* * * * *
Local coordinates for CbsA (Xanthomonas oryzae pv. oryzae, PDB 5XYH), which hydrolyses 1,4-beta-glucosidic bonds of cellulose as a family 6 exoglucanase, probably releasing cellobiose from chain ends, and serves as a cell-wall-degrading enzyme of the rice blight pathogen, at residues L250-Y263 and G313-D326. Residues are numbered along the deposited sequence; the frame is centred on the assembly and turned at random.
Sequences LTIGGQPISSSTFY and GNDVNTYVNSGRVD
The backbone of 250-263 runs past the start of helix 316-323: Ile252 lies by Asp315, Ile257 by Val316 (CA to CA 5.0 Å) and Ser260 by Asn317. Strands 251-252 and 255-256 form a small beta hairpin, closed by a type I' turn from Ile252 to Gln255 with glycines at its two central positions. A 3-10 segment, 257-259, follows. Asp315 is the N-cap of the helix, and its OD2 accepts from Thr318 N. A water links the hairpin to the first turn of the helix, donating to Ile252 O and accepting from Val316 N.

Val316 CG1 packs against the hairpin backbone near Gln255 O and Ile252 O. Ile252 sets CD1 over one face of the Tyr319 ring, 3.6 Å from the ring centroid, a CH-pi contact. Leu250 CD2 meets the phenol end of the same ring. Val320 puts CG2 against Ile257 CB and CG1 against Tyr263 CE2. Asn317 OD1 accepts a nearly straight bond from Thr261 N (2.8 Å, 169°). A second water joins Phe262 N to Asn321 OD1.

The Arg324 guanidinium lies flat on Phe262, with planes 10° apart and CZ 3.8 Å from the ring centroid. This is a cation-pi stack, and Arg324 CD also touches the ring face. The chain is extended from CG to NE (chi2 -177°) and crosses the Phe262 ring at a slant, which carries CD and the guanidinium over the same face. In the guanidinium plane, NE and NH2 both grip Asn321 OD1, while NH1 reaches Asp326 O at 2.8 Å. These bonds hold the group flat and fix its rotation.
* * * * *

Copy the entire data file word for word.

Local coordinates for CbsA (Xanthomonas oryzae pv. oryzae, PDB 5XYH), which hydrolyses 1,4-beta-glucosidic bonds of cellulose as a family 6 exoglucanase, probably releasing cellobiose from chain ends, and serves as a cell-wall-degrading enzyme of the rice blight pathogen, at residues L250-Y263 and G313-D326. Residues are numbered along the deposited sequence; the frame is centred on the assembly and turned at random.
Sequences LTIGGQPISSSTFY and GNDVNTYVNSGRVD
The backbone of 250-263 runs past the start of helix 316-323: Ile252 lies by Asp315, Ile257 by Val316 (CA to CA 5.0 Å) and Ser260 by Asn317. Strands 251-252 and 255-256 form a small beta hairpin, closed by a type I' turn from Ile252 to Gln255 with glycines at its two central positions. A 3-10 segment, 257-259, follows. Asp315 is the N-cap of the helix, and its OD2 accepts from Thr318 N. A water links the hairpin to the first turn of the helix, donating to Ile252 O and accepting from Val316 N.

Val316 CG1 packs against the hairpin backbone near Gln255 O and Ile252 O. Ile252 sets CD1 over one face of the Tyr319 ring, 3.6 Å from the ring centroid, a CH-pi contact. Leu250 CD2 meets the phenol end of the same ring. Val320 puts CG2 against Ile257 CB and CG1 against Tyr263 CE2. Asn317 OD1 accepts a nearly straight bond from Thr261 N (2.8 Å, 169°). A second water joins Phe262 N to Asn321 OD1.

The Arg324 guanidinium lies flat on Phe262, with planes 10° apart and CZ 3.8 Å from the ring centroid. This is a cation-pi stack, and Arg324 CD also touches the ring face. The chain is extended from CG to NE (chi2 -177°) and crosses the Phe262 ring at a slant, which carries CD and the guanidinium over the same face. In the guanidinium plane, NE and NH2 both grip Asn321 OD1, while NH1 reaches Asp326 O at 2.8 Å. These bonds hold the group flat and fix its rotation.